When we look at the most expensive stadiums built for any recent World Cups, Brazil has three venues in the top 10, just like Japan and South Africa, while Germany built only one arena expensive enough to compete.

Most expensive World Cup stadiums

Public, private, but is it payable?

Former sports minister Orlando Silva is very often quoted to have said that none of the World Cup stadiums will cost taxpayers their hard-earned money. His words are now used against him as the Brazilian government faces great criticism.

In fact, the goal of having only private funds involved in stadium construction was unreachable from the start. Experience shows that even with strong football and entertainment markets most stadium expenses still fall onto the taxpayer. Of all 35 stadia built for World Cups in 2002, 2006 and 2010 a massive number of 31 were built by public authorities, while only 2 were public-private projects and further two entirely or mostly private.

This may serve as consolation for many Brazilians. While their country failed to achieve the unrealistic 100% private rate, Brazil is still the single country with most stadiums having private contributions of all World Cup hosts.

Only 4 stadiums were built entirely with public resources (Arena da Amazonia, Arena Pantanal, Estadio Nacional, Maracana), while further 5 are public-private partnerships (Mineirao, Castelao, Arena das Dunas, Arena Pernambuco and Arena Fonte Nova).

Private input in each case varies, but mostly follows a concession model, in which the investor may retrieve part of the invested funds through a share in revenue. Shortest concession will last 8 years (Castelao), while the longest spans over 35 years (Arena Fonte Nova).

And last but not least, three stadiums were built as private projects. Arena da Baixada, Estadio Beira-Rio and Arena Corinthians. This doesn’t mean public funds weren’t needed, quite the contrary. Just like in all remaining cases, stadiums were financed mostly with long-term loans from Brazil’s development bank BNDES. The loan value per stadium may be seen below, along with division between private/public and mixed funding and price per seat:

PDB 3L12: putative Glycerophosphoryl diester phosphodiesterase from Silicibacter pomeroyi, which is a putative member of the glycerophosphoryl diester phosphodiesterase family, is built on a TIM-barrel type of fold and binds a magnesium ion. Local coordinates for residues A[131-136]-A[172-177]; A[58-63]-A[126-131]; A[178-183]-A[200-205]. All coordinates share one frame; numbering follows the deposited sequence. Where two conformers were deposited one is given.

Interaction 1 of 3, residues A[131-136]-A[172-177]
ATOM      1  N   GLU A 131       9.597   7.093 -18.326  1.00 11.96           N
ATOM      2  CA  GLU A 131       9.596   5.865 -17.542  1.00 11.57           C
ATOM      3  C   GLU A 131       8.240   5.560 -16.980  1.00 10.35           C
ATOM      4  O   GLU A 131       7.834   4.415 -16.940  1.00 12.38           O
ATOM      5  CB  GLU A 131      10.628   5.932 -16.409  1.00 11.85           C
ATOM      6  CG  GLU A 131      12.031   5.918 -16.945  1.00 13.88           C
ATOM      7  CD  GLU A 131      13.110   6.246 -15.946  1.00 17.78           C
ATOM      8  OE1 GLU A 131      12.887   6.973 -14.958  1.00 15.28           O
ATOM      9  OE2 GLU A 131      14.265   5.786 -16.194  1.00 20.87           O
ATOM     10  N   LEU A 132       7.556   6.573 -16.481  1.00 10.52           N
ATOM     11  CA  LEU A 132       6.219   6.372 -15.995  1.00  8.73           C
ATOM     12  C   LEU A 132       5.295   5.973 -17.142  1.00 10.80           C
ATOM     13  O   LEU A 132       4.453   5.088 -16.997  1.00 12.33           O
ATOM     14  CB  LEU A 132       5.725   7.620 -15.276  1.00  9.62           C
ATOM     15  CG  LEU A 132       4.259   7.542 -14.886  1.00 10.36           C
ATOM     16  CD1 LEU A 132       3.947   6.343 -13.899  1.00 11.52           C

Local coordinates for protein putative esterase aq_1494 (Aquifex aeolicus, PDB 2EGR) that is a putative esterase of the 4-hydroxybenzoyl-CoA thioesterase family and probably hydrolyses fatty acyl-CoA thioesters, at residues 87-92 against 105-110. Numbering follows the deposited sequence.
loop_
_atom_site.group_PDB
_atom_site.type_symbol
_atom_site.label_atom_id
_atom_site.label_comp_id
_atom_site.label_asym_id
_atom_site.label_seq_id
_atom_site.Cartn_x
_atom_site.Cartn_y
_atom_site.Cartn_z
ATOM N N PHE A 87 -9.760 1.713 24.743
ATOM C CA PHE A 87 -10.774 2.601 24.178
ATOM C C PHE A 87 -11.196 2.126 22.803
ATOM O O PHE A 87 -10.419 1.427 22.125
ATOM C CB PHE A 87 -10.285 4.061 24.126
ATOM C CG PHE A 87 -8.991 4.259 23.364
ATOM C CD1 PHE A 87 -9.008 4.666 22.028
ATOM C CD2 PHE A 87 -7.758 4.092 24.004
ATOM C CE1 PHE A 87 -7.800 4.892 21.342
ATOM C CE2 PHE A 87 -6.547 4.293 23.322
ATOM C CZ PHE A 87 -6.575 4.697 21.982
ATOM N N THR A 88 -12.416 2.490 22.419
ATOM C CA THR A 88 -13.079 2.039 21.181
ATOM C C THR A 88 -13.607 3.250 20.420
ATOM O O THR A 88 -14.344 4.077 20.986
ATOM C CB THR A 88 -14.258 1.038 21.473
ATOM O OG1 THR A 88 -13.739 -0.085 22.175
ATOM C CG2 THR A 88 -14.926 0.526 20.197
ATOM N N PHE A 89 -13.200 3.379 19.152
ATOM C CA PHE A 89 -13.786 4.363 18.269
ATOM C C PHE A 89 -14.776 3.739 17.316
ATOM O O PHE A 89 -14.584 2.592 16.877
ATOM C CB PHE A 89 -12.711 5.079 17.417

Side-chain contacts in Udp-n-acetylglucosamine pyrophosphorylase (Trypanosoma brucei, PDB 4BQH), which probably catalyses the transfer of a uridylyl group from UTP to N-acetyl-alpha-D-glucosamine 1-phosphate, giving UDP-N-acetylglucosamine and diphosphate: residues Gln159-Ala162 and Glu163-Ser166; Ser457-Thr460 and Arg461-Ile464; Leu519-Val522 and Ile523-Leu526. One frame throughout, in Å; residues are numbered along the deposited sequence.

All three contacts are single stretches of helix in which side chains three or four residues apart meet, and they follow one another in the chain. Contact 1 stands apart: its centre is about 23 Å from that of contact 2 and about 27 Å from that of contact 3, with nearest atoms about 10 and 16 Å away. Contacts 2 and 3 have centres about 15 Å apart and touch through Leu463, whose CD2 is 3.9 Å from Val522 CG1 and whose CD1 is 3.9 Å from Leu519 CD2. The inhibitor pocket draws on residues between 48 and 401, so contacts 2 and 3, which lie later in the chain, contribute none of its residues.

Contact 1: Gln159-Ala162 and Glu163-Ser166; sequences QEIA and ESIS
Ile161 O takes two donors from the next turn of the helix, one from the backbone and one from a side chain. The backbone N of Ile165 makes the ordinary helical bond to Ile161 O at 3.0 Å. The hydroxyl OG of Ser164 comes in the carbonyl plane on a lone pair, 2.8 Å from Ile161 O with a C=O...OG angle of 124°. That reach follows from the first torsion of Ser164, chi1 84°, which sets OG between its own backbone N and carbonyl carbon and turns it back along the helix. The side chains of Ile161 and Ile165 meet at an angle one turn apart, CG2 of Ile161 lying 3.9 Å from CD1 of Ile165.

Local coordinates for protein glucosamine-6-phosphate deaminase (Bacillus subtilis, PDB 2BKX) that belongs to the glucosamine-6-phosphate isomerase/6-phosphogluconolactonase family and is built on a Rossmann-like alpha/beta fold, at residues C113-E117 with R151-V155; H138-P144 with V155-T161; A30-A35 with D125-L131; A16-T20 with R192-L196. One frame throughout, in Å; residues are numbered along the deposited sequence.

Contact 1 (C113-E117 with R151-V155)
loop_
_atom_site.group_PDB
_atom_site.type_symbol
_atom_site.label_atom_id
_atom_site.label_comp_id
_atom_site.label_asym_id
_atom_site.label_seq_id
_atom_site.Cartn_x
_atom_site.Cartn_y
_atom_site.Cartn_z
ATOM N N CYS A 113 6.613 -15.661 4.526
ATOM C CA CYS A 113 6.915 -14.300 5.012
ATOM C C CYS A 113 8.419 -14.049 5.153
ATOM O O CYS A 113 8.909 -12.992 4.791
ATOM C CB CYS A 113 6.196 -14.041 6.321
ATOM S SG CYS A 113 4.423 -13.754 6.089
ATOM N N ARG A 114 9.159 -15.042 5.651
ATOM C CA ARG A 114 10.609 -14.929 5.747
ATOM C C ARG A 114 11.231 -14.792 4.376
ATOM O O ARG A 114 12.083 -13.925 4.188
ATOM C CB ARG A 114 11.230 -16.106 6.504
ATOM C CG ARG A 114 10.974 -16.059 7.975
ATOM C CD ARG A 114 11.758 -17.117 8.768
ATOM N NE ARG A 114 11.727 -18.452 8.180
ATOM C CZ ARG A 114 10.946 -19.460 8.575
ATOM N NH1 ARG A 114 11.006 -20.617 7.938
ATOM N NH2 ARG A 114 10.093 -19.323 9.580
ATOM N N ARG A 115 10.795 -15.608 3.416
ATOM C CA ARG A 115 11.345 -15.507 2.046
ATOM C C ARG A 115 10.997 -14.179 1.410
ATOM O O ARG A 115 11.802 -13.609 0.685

Koszt na krzesełko, wkład BNDES

In short this means that every BNDES loan needs to be paid back. In the case of three private projects it’s the responsibility of clubs (Corinthians, Atletico Paranaense and Internacional) and their commercial partners. With other stadiums it’s mostly the responsibility of state governments, which still means taxpayer money. 

Some analysts already suggest not all debts are possible to be retrieved and some will have to be remitted. But others, most notably BNDES itself, assure that every partner had to provide substantial guarantees before being granted any loan.

Participating in the construction cost is one thing, but operating a profitable stadium in the long run is a different challenge. According to last year’s analysis by Tribunal de Contas 8 arenas shouldn’t have a problem with breaking even. But four are indeed at risk of becoming white elephants, with Estadio Nacional leading the pack as the most expensive stadium in the country’s history. Thankfully, the remaining three are much smaller (two also possible for partial reduction) and won’t become large burdens for their respective state authorities. What will future bring for each and every one of them? We'll keep you updated when operating figures are available!